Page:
Officials explore whether recent suicides signal trend

By Sarah Nelson Posted Apr 22, 2020 at 8:15PM

More than one month into coronavirus-related changes that have upended normal life, area residents have leaned heavily on Alachua County’s mental health and crisis services in uncertain — and for some, seemingly hopeless — times.

But in the past week, what some first responders say appears to be a sudden flare-up in suicides has sparked talks over how to handle the public’s long-term mental health needs.

While data from Gainesville police show nearly identical numbers of suicide attempts compared to this point last year, Gainesville Fire Rescue officials say they have responded to four or five calls in the past couple weeks in which residents appeared to have taken their own lives.

But whether the cases represent a COVID-19-related anomaly or a trend, they don’t know.

“We’re trying to look at the data and see if the data supports that. What we’re seeing in the short term seems to be a trend,” said Joanna Rice, deputy fire chief at GFR.

Finding the exact number of suicides is not as easy as a quick search in the agency’s database, she said, because the case may be classified differently, such as an accidental death or overdose.

“There’s not a category that goes in and says how many suicides we have,” she explained.

Art Forgey from the Sheriff’s Office, said his agency would initially classify a suicide as a death investigation, but does not have a breakdown for how many of the death cases are a result of suicide.

He said the Sheriff’s Office would have to sift through reports by hand to determine that number, though a suicide attempt would likely be entered as a Baker Act, or when law enforcement takes someone deemed a danger to themselves or others for a mental health examination.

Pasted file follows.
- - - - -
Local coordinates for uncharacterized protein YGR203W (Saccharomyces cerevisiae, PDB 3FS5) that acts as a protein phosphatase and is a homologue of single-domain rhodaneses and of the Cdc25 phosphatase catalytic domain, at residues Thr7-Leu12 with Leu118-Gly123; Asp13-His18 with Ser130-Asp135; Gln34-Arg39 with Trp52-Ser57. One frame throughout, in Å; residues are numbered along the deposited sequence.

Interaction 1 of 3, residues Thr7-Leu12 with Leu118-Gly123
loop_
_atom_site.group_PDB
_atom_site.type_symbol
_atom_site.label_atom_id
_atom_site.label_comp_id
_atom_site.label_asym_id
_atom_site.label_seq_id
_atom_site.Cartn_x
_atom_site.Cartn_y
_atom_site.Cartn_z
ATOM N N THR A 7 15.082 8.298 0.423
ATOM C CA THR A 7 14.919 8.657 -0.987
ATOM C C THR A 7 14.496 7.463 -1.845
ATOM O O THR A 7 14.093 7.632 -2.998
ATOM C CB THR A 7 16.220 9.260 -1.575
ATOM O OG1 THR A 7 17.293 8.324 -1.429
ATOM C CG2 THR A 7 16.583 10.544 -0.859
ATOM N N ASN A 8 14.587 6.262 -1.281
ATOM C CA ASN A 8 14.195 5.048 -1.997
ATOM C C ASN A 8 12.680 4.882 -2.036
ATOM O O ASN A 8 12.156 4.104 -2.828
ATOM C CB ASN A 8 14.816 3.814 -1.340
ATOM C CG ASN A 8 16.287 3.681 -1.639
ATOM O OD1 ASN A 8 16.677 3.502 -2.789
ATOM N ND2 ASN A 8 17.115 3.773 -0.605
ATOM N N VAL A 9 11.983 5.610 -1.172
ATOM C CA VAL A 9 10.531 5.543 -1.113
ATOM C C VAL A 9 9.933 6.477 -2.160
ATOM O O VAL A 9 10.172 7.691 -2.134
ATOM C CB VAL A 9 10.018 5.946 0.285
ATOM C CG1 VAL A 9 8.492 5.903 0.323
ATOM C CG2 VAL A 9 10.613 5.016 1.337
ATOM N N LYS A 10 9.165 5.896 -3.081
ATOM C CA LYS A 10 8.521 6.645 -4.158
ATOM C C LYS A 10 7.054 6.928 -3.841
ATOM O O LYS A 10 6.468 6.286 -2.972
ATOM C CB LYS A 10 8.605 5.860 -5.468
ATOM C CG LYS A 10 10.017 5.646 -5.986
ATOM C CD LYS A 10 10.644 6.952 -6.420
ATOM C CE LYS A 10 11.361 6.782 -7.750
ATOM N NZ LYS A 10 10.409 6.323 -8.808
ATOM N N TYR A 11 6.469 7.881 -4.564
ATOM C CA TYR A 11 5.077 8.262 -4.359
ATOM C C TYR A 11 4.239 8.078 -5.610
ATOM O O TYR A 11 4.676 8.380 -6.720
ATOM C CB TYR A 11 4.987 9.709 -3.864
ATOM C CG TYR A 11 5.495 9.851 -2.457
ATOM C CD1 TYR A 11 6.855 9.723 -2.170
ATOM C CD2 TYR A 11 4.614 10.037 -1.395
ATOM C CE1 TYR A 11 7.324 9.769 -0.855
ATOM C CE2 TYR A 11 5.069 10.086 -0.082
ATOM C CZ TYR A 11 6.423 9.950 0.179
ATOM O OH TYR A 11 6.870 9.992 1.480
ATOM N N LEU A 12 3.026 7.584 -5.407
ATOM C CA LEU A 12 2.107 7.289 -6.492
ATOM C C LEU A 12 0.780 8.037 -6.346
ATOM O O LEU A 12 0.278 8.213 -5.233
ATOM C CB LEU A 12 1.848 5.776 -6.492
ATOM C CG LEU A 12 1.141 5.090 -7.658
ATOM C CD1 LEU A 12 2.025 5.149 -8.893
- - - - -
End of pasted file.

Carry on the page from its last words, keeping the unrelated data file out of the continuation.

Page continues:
So far this month, deputies have handled 29 Baker Act cases.

But the city and county’s emergency services don’t want a trend to start and are weighing ways to address the public’s mental health needs, Rice said.

Claudia Tuck, Alachua County’s community support services director, said local government officials are in talks to determine the area’s unique needs during the pandemic.

The latest data from the state’s health department shows 42 people died from suicide in Alachua County in 2018. The county’s suicide rate that year was 16.5 per 100,000 residents, slightly above the state’s rate of 15.3.

Officials from the mental health treatment organization Meridian Behavioral Healthcare say the system has seen 10 times as many virtual visits through its telehealth line since March 13, while maintaining the same number of in-person visits.

“During times of uncertainty, like this crisis, it isn’t unusual for people to experience stress, anxiety, depression, and/or other mental health challenges,” said Joy Riddle, Meridian spokeswoman. “It is important for people to try to stay connected socially while being physically distanced.”

Tuck added the 24-hour county’s crisis center number, 352-264-6789, is one of the many available resources for those experiencing mental distress.

One Gainesville resident says one way to help ease the anxiety is for the public to remember that strict pandemic measures are only temporary, and to stay hopeful for the time that day-to-day life returns to normal.

“One thing we can’t do is let go of hope,” said Kelly Lynch, whose ex-boyfriend died unexpectedly on April 11.

The CDC says some, but not all, of the warning signs for suicide include someone who isolates themselves, expresses hopelessness or feeling like a burden, makes plans to kill themselves, talks about wanting to die, has increased rage or extreme mood swings.

The National Suicide Hotline is 1-800-784-2433. The National Suicide Prevention Lifeline is 1-800-273-8255. For Spanish speakers, the number for the Nacional de Prevencion del Suicidio is 1-888-628-9454.

The NAMI/Gainesville number is 352-335-7770.

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